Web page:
We may encourage students to set goals, follow through, and leave a legacy involving an arts festival or a new sorority. However, if we support the student who engages in a similar process involving issues of social change, it can be perceived as politically charged behavior. If, for example, a student lobbies for a publication on the experience of women of color, suddenly her behavior is called activism.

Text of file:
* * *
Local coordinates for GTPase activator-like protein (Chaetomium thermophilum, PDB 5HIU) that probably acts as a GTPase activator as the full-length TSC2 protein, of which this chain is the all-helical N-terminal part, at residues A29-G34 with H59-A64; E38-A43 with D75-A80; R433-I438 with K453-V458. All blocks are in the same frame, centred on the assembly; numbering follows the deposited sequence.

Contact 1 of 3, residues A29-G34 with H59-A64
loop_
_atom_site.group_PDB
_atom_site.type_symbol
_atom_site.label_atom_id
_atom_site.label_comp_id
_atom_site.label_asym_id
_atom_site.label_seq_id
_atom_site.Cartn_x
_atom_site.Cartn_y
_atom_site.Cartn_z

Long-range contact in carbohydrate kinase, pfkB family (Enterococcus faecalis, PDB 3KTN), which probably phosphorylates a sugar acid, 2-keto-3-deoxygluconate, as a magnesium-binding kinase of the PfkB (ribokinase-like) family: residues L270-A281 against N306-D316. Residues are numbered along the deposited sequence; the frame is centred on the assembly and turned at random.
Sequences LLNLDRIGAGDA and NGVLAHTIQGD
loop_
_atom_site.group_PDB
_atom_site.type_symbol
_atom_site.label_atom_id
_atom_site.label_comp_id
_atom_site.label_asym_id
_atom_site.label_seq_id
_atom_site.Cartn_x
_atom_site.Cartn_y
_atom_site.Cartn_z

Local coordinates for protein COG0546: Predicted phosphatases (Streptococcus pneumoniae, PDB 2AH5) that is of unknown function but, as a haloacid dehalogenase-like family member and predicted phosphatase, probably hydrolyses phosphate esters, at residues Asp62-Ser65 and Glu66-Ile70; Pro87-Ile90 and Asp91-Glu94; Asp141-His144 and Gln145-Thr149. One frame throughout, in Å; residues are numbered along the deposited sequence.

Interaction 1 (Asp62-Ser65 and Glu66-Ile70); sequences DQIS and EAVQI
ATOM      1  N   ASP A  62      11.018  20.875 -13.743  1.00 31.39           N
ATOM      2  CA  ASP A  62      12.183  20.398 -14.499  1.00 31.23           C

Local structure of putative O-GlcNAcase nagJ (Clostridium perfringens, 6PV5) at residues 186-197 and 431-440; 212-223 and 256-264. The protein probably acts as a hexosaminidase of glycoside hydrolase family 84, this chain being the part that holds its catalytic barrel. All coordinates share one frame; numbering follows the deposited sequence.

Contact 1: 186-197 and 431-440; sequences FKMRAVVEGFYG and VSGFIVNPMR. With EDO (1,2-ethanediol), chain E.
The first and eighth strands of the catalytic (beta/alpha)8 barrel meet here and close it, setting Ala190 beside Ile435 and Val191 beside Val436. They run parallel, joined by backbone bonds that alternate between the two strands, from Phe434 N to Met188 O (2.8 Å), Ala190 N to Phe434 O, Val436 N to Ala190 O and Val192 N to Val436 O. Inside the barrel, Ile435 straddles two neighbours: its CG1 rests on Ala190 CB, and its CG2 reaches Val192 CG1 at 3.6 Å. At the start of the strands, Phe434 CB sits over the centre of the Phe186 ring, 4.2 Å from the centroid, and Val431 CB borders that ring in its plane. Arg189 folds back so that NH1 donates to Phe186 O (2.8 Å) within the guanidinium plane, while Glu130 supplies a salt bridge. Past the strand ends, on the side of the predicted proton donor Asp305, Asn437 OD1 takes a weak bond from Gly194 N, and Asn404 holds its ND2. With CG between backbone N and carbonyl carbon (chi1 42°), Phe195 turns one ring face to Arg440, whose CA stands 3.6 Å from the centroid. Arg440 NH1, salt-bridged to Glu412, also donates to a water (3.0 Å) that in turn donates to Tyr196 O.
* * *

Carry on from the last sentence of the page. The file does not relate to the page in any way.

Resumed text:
So what do I do with this dissonance? Some would do away with advocacy positions like mine. Others are still waiting for me to take down the Man. As I see it, at a time when many college educators are concerned about developing the “whole student,” our role is to support students’ interests, even when those interests lead them to activism. Why shouldn’t students have opportunities for the practical application of what they learn in the classroom? How radical is that, really? It’s not as if we’re advocating the revolution.
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